“Sec. 28. And be it further enacted, That in all other cases the master of every vessel of the burthen of twenty tons or upwards, licensed to trade as aforesaid, shall within twenty-four hours, Sundays excepted, next after his arrival at any port or place within the United States, where a collector or surveyor resides, and before any part of the cargo on board any such ship or vessel be landed or unloaded, deliver to such collector or surveyor the manifest thereof, authenticated before and received from the collector or surveyor of the port or place where the said cargo was taken on board, together with his permit to depart from the place of lading, whereupon it shall be the duty of such collector or surveyor to grant a permit to land or unload such cargo.” (1 Stat. description begins The Public Statutes at Large of the United States of America (Boston, 1845). description ends 63.)

5Section 24 of the Coasting Act reads as follows: “And be it further enacted, That the master or commander of every ship or vessel bound to any foreign port, shall deliver to the collector of the district where such ship or vessel may be, a manifest of the cargo on board such ship or vessel, and on making oath or affirmation to the truth thereof, it shall be the duty of the said collector, to grant a clearance for such ship or vessel, and her loading; and if any ship or vessel bound to any foreign port, shall depart from the place of her loading without such clearance, the master, commander, consignee, or owner thereof, shall forfeit and pay the sum of two hundred dollars for every such offence” (1 Stat. description begins The Public Statutes at Large of the United States of America (Boston, 1845). description ends 61).

6Section 25 of the Coasting Act provides in part as follows: “That the master of every ship … licensed to trade between the different districts of the United States, having on board goods, wares or merchandise of foreign growth or manufacture, of the value of two hundred dollars, or rum or other ardent spirits exceeding four hundred gallons, and being bound from one district to another, shall deliver to the collector … duplicate manifests of the whole cargo … and … it shall be the duty of such collector or surveyor to return to the said master one of the said manifests, first certifying thereon that the same had been sworn or affirmed to, and delivered to him according to law, and also to grant to the said master a permit authorizing such ship or vessel to proceed to the place of her destination” (1 Stat. description begins The Public Statutes at Large of the United States of America (Boston, 1845). description ends 61–62).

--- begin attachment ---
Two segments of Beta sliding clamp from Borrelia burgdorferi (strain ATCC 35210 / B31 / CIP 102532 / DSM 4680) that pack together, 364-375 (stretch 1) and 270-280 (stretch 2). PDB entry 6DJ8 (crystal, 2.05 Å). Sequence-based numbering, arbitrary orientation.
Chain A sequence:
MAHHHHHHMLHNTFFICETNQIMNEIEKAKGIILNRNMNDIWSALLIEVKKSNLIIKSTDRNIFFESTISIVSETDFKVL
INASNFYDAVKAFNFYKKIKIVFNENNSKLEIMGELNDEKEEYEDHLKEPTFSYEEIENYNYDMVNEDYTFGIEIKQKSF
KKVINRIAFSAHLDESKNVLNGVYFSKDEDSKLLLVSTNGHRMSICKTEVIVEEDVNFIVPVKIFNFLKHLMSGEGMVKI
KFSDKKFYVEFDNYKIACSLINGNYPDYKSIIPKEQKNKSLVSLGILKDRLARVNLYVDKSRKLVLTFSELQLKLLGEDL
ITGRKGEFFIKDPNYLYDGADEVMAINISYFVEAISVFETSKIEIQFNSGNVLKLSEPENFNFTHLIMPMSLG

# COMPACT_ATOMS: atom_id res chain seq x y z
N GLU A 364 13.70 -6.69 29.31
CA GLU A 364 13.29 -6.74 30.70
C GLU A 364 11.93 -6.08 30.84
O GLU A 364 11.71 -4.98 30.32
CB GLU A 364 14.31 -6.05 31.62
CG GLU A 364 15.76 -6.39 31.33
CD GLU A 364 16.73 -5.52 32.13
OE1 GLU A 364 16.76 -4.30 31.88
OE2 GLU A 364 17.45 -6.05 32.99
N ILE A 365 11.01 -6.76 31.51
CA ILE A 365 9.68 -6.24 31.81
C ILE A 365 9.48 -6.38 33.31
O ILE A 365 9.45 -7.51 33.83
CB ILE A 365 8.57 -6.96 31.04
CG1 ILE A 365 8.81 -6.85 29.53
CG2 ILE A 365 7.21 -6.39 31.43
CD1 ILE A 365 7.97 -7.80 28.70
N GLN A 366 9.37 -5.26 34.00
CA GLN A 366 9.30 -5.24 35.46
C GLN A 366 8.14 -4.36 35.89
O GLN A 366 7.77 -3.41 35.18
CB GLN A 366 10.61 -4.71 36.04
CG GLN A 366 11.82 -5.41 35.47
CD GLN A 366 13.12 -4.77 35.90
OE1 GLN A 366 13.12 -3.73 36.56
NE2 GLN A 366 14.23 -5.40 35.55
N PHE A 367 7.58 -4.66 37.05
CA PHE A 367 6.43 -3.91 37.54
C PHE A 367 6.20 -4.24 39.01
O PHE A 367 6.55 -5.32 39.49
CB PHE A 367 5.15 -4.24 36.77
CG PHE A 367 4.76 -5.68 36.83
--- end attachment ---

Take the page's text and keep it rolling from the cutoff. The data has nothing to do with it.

7Section 26 of the Coasting Act gives similar instructions concerning manifests of ships carrying domestic products and reads in part as follows: “it shall be the duty of such collector or surveyor to return to the said master one of the said manifests, first certifying thereon, that the same had been sworn or affirmed to and delivered to him according to law; and also to grant to the said master a permit, authorizing such ship or vessel to proceed to the place of her destination” (1 Stat. description begins The Public Statutes at Large of the United States of America (Boston, 1845). description ends 62).

8Randolph is referring to Section 27 of the Coasting Act. See note 4.

91 Stat. description begins The Public Statutes at Large of the United States of America (Boston, 1845). description ends 64.